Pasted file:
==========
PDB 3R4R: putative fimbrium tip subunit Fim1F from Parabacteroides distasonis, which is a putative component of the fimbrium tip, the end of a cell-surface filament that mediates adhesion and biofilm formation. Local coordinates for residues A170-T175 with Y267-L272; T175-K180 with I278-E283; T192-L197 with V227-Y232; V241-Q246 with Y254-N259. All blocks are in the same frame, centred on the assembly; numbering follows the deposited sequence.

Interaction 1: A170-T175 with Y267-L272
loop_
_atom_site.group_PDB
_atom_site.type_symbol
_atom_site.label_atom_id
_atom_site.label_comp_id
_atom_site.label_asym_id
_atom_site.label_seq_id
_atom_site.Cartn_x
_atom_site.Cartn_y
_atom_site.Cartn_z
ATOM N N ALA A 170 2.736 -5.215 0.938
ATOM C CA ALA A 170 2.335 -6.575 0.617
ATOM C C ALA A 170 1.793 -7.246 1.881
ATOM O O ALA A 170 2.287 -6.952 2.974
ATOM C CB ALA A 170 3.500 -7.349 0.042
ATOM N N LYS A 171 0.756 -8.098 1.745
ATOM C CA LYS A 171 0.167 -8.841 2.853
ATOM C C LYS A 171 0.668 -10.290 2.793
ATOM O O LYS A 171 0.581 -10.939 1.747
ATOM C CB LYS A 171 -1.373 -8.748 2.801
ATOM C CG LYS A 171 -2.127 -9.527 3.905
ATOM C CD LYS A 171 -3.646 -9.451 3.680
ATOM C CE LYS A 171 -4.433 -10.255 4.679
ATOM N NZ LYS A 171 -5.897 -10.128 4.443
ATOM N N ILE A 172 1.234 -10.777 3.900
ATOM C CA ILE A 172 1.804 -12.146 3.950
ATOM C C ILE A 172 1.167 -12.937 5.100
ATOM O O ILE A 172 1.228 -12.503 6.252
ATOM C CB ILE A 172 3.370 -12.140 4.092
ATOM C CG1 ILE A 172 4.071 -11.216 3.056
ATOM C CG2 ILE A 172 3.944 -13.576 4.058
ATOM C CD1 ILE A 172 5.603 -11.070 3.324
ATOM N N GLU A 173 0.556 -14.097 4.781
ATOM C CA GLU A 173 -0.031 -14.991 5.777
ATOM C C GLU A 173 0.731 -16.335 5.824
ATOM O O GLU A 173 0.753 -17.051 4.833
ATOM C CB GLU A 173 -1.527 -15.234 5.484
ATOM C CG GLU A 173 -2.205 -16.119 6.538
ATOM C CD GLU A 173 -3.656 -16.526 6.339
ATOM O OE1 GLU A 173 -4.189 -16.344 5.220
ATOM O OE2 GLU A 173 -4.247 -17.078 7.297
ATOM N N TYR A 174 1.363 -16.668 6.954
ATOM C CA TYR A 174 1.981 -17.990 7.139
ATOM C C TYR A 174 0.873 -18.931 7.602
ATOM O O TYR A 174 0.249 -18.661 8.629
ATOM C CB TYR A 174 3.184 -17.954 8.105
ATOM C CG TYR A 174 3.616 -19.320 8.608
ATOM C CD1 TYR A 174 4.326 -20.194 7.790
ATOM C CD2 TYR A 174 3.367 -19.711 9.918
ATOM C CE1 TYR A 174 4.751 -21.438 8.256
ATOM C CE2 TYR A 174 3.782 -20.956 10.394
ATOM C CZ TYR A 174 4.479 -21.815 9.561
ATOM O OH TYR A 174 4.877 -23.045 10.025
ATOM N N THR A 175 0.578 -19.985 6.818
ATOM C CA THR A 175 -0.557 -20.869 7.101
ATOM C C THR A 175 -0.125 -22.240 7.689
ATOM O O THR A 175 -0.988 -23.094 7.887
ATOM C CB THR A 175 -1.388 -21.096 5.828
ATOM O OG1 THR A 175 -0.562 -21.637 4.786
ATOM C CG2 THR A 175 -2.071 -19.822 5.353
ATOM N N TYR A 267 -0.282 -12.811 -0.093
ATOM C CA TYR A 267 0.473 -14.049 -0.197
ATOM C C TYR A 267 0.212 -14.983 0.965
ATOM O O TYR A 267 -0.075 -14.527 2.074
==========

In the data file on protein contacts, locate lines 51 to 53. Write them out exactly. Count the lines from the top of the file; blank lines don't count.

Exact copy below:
ATOM C CD2 TYR A 174 3.367 -19.711 9.918
ATOM C CE1 TYR A 174 4.751 -21.438 8.256
ATOM C CE2 TYR A 174 3.782 -20.956 10.394